I’m guilty of it. We all are, to some degree.
I’ve entered situations with preconceived notions of what to expect, either of the event itself or of the people involved, and found my ideas to be quite accurate.
Yes, I thought: This entrepreneur is indeed a snake oil salesman of the highest order. He dresses all in black, dark hair slicked back, and crows about his past conquests with delight befitting an ancient Norse Viking warrior speaking of victories past.
I didn’t need to actually meet the jackal to know he was a jackal. I knew it.
I knew it.
How many times have we all thought or said that phrase?
The idea behind this phenomenon is actually fairly simple: It’s called confirmation bias.
Confirmation Bias: The tendency to process information by looking for, or interpreting, information that is consistent with one’s existing beliefs.
In short, humans actively seek out evidence that will support whatever it is they already think true.
All of us are guilty of this.
In our modern social media-connected world, the concept of “fake news” has become a household term. These are blatantly false claims presented as news stories that are created for a specific audience with the knowledge that they will most likely buy into the falsehoods, and therefore like and share them.
In terms of evolution and biology, however, confirmation bias is actually supposed to be a good thing. By allowing us to form preconceived notions, our mind became a little more efficient at quickly recognizing threats or, alternatively, positive signs in our environments that might lead us to food, water, or shelter.
It may happen consciously or subconsciously, but it happens, and we have very little control over it.
All of the “isms” thrive on confirmation bias. Racism, sexism — As soon as we are given any hints at a young age that any other different kind of person is somehow lesser than we are, the rest of our lives we watch out for clues to back up those assumptions, no matter how wrong they may be.
Psychological conditions such as anxiety are also bolstered by confirmation bias. Conditions like paranoia are essentially nothing but confirmation bias.
And then there is the realm occupied by conspiracy theorists and cryptozoologists, who are convinced something exists (like a secret cadre of ultra-wealthy influencers controlling the world or an elusive hirsute distant cousin of humanity wandering the forests of North America) and set out to prove that they are, indeed, right.
Confirmation bias is like a mental virus that is highly transmissible and impossible to cure. Even if you are aware of it, constantly trying to fight it by stamping out your own ignorance, confirmation bias manages to survive because it can live within any concept.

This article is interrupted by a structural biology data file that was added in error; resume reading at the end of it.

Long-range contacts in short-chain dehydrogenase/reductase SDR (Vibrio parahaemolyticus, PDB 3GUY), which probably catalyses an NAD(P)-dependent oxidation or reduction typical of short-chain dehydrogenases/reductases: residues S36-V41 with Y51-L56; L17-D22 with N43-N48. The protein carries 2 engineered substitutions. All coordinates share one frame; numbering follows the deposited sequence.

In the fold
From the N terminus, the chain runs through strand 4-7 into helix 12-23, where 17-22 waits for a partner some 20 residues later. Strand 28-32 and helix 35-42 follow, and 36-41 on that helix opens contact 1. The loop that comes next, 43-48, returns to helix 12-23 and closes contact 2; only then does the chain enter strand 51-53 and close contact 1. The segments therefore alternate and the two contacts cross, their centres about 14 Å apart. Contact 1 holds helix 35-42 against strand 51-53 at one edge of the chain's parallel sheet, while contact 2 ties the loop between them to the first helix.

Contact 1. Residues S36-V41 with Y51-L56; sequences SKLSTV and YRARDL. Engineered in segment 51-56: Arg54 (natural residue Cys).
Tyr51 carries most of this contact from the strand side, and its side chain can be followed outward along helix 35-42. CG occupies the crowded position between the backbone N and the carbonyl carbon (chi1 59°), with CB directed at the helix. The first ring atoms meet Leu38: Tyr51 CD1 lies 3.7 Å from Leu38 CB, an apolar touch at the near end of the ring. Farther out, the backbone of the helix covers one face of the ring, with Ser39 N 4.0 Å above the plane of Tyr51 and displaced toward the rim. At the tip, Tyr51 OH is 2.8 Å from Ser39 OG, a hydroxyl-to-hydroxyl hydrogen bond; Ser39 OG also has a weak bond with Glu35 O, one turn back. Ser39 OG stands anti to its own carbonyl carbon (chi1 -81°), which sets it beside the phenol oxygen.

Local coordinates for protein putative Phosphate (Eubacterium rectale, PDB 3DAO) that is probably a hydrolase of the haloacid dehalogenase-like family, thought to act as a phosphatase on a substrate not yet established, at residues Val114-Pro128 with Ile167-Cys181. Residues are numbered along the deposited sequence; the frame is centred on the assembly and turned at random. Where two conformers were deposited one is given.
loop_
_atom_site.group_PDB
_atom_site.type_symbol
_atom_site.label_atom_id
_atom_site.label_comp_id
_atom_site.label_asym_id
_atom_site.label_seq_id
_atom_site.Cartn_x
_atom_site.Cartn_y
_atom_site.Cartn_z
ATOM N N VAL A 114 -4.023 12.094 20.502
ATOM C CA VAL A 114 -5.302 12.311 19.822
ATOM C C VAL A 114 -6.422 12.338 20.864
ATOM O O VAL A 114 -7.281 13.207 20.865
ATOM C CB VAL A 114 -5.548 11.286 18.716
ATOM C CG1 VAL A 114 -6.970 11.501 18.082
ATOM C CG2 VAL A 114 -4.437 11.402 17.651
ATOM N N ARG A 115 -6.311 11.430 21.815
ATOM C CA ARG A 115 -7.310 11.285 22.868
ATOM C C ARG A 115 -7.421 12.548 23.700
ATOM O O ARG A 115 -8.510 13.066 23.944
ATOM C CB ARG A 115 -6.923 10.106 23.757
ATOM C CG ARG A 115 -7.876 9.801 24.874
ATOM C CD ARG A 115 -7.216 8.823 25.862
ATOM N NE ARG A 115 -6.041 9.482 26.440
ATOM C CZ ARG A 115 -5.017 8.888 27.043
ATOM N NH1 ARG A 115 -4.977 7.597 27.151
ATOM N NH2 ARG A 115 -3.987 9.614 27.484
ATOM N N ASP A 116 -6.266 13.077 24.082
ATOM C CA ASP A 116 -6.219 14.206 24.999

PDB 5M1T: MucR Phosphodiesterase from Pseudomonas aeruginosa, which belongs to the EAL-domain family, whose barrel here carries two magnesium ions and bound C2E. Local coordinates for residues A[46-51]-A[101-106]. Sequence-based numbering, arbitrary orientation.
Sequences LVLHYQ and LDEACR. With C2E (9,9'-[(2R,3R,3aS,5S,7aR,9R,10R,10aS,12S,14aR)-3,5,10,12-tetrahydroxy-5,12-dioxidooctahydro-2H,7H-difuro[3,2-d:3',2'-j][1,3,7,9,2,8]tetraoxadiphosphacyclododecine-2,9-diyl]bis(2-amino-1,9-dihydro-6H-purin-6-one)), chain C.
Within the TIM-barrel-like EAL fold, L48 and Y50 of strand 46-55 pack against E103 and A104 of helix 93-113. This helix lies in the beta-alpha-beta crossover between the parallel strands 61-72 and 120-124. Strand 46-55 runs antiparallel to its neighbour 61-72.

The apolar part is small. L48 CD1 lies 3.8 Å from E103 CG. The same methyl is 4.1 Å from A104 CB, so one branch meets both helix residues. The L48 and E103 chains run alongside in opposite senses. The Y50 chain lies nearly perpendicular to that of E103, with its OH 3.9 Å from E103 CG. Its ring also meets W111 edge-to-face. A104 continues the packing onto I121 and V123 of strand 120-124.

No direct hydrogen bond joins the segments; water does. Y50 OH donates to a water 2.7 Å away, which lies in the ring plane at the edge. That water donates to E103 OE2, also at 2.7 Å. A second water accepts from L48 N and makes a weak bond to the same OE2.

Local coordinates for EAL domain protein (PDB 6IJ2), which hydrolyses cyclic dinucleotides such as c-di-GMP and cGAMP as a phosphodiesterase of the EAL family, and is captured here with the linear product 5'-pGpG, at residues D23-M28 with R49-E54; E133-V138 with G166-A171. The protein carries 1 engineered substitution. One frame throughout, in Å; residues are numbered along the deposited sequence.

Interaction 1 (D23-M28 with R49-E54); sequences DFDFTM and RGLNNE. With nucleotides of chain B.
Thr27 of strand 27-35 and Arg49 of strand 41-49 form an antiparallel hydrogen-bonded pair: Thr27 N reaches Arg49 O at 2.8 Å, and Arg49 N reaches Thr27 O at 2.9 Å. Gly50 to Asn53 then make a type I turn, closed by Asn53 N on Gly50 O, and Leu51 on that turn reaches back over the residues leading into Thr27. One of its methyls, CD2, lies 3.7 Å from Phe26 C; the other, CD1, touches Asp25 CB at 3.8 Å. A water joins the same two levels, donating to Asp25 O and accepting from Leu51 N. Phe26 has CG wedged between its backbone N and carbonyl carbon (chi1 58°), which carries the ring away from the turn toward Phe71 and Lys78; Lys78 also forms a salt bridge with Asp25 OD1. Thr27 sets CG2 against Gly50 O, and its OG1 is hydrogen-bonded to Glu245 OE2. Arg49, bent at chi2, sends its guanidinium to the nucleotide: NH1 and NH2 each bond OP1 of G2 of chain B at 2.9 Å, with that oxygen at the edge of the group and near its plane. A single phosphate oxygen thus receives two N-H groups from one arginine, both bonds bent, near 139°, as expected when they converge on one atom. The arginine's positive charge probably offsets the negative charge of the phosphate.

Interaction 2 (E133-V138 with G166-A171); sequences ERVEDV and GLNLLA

Philosopher and linguist Frederic Friedel published an excellent piece here on Medium which describes how he illustrated the concept of confirmation bias for his 17-year-old nephew Noah. Friedel began by asking Noah to tell him what rule he was using when rattling off a number series: 2, 4, 6… Noah jumped to the conclusion that each number would surely be two more than the last. Noah had jumped to a conclusion based on what he knew already — how most examples of such problems he’d encountered in life had panned out. Friedel explains that the proper way to use the scientific method would be, to begin with, a hypothesis and then work to disprove it, rather than try to prove he was right with his first conclusion.
The scientific method, the correct and empirical way to do things, contains six simple and immovable steps:
- Make an observation.
- Ask a question.
- Form a hypothesis (a testable explanation).
- Make a prediction based on the hypothesis.
- Test the prediction.
- Iterate: Repeat the process using your results.
Perhaps our biggest foible as a species is that we are not mentally wired to follow these steps by nature, and such a large percentage of us are never trained to do so. It’s a matter of ignorance rather than a lack of intelligence because the scientific method is nothing if not easy to follow.
It is also arguable as to whether or not the above method is without flaw. Most conclusions are drawn solely from the data outcomes of a given study. But wouldn’t it be more correct, in a way, to first look at the fundamental assumptions of the current worldview — before iterating — so that those can be accounted for in the results?
Confirmation bias can be absolutely world-altering when it is embraced on institutional levels.
Take the tobacco and oil industries, which both knowingly fund research that supports results which contribute to improved public image:
- Contesting well-documented relationships between various cancers and tobacco use (source).
- Funding research that backs up the climate change denial paradigm (source).
Confirmation bias is essentially a form of self-deception, in which we convince ourselves that something is good or right simply because we want it to be, and so that whatever it is aligns with our current conceptions.
Unfortunately, this is a systemic problem compounded by what is a hereditary trait. It’s natural for us to believe that how we understand the world to be is most likely the right way for it to be.
Confirmation bias begins with the individual and trying to undo the negative consequences of it have to start with the individuals.
Part of the solution is to actively take the opposite approach: View your ideas as assumptions until you have rigorously researched them with the goal of disproving yourself, and encourage others to do the same — especially children, mentees, your students, and anyone else you might influence.
Rather than continue to live in an egocentric bubble, let’s do our best to seek out any untruths which may be coloring our worldview and correct them.
When the words “I know I’m right” automatically spring to mind or out of our mouths, replace them with “How might I be wrong?”
Thank you for reading and sharing.